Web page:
Test Prep: Tips for Home and School - Bright Minds

It will soon be time for the big test, which means anxiety for kids, teachers, and parents.  If you are a Nervous Nelly like me, you want to do all that you can to keep everyone calm - including yourself.  Through the years, I have tried many different types of strategies. Here are a few that I found worked best for me:

Many times I found surprises when I saw my students' test results.  Students, who were very bright and capable,  had less than stellar test scores.  These students were not keying in on important details like small words such as not or always.  One of the teams I was on used a strategy called Steal & Slide which helped with this issue.  Students "steal" some of the words in the question and "slide" these words into the answer.  This isn't a new idea, but the term "steal and slide" was new to me.  Since many student play little league in the summer, steal and slide was a phrase that caught their attention (pun intended). Your students can practice this strategy using comprehension questions from The Lightning Thief.  This post has a FREEBIE for you.

Sometimes I made assumptions, which made me rethink how I was teaching. I assumed my students knew all of their math facts because they were successful on their daily assignments. On the day of the big test, students are anxious and under time constraints so knowing their math facts with automaticity is extra important.  When I incorporated math facts memorization activities students were more successful.  Donna @ Math Coach's Corner has a really great post explaining the importance plus a freebie for you.  Need ideas for practicing math facts?  This post has ideas plus tips for how you can easily incorporate these activities into your busy day.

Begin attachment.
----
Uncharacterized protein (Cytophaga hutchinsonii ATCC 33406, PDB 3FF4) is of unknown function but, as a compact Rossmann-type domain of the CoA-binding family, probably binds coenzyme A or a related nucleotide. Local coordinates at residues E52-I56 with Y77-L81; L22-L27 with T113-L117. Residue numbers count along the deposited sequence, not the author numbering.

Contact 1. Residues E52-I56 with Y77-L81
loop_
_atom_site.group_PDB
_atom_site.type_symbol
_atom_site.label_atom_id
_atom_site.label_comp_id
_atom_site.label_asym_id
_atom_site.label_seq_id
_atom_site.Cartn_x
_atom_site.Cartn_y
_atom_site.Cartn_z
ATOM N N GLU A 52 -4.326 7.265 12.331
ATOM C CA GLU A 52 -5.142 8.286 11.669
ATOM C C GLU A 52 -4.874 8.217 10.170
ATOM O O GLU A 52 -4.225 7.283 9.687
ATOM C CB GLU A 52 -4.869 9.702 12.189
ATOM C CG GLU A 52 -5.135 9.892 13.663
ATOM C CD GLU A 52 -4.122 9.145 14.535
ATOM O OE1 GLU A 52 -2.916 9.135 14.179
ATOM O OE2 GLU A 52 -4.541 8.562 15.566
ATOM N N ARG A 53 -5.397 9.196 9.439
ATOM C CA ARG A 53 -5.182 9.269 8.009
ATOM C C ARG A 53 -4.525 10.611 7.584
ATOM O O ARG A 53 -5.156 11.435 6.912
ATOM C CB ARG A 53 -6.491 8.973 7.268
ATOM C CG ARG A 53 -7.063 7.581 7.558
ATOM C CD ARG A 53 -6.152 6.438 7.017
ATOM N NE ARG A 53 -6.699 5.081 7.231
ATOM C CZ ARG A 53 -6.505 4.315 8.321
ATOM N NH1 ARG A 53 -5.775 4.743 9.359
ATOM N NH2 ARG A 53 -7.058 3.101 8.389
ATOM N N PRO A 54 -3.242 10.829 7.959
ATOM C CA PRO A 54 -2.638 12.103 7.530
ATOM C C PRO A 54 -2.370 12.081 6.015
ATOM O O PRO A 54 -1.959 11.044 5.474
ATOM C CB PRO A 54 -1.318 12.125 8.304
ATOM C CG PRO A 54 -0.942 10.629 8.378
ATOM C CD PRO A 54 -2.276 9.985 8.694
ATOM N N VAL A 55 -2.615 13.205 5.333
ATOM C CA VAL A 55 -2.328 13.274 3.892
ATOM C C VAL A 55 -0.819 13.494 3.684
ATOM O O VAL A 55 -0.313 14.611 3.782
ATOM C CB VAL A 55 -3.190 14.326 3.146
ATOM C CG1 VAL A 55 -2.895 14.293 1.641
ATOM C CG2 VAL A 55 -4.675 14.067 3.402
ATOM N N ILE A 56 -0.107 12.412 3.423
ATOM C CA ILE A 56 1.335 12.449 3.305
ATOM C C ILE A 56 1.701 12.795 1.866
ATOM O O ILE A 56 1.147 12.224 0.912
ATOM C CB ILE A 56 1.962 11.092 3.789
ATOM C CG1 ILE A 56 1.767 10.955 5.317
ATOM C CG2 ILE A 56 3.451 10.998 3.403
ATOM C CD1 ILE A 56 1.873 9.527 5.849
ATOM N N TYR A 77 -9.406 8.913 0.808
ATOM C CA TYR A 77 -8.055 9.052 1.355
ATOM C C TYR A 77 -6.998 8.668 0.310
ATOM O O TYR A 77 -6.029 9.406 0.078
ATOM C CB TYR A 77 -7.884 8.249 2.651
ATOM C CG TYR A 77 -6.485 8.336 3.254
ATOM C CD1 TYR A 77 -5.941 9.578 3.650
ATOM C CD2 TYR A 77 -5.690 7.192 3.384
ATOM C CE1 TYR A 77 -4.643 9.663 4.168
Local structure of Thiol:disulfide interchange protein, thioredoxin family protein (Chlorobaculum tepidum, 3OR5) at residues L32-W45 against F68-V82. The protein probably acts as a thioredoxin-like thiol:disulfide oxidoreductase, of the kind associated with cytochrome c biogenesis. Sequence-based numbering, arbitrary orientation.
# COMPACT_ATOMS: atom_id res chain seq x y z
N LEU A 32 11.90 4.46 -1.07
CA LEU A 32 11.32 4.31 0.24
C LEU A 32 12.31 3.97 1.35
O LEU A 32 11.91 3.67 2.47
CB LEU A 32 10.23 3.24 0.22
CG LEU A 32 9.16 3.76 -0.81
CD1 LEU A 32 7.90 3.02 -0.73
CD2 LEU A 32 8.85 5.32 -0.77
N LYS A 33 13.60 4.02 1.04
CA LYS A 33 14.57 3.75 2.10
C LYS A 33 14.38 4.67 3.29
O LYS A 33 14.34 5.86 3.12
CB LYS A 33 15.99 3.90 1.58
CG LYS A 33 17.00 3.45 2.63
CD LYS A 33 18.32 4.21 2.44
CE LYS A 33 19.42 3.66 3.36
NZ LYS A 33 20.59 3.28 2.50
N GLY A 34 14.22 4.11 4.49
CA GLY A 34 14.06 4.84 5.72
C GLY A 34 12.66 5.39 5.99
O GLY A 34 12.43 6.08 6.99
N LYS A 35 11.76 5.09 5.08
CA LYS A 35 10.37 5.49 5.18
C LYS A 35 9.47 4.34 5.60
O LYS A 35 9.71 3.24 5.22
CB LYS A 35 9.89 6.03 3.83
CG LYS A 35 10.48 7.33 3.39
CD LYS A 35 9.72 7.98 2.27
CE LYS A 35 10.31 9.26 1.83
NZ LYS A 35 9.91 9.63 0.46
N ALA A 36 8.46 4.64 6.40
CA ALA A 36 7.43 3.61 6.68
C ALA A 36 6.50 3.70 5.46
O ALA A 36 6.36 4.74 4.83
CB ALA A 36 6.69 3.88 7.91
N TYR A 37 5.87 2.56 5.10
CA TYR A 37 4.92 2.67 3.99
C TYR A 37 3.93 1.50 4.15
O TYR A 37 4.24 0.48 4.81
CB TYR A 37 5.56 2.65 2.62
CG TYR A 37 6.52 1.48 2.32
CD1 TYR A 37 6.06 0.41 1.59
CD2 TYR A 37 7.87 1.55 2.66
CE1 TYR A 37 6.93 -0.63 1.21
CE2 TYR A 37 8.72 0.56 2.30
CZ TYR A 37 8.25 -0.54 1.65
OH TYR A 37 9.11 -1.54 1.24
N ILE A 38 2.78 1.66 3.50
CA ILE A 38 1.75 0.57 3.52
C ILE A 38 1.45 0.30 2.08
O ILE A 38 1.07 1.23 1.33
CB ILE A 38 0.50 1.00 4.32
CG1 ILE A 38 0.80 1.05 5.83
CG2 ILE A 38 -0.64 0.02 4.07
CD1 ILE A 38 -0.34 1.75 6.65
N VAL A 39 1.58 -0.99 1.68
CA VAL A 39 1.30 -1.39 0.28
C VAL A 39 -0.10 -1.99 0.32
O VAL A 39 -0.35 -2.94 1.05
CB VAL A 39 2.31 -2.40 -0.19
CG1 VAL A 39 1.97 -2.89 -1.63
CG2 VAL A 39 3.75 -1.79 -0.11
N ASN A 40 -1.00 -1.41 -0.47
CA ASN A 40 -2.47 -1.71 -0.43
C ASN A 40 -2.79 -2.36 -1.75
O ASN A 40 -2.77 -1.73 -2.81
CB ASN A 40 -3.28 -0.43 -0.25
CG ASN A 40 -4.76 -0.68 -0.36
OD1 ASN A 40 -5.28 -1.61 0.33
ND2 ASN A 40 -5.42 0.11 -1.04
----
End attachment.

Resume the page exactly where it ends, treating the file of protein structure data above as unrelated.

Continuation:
Are you a fan of multiple intelligence?  I can remember the very first article I read about the topic, many years ago.  It made so much sense to me.  Have you ever wondered if technology should be added as a type of intelligence?  A few years ago, I was teaching a money unit.  One of my boys could not seem to grasp the concept of counting money.  I tried several different strategies, but nothing seemed to work.  One week, we were using the SmartBoard for our math lesson.  My student who had trouble counting money volunteered to count the coins.  For whatever reason, when he went to the SmartBoard, he was able to successfully count the coins.  I gave him several problems and he did them all correctly! Technology turned on the light bulb for him.  He was then able to transfer that same skill on his paper-pencil assignments.

Technology is a great tool to incorporate into your test prep plans.  You can add whole groups activities on the SmartBoard or set up tech centers or stations.

Students need to be comfortable with the format of the test before the big day.  The Bright Minds Apps has a format like a standardized test.  The app has two practice tests. Students are given immediate feedback after they answer each question.  The app gives the correct answer when students make a mistake.  Hopefully, students will take the time to analyze their mistakes and learn from them.  Parents can also use this at home, too.

Parents and teachers love the rich content. These apps have been downloaded several thousand times since last year.  Improvements have been made this year. This is an economical way to enrich your lessons and prepare your students for standardized tests.

Bright Minds Apps for iPads:
Do you have any test prep tips?

This post is sponsored by Bright Minds Apps.

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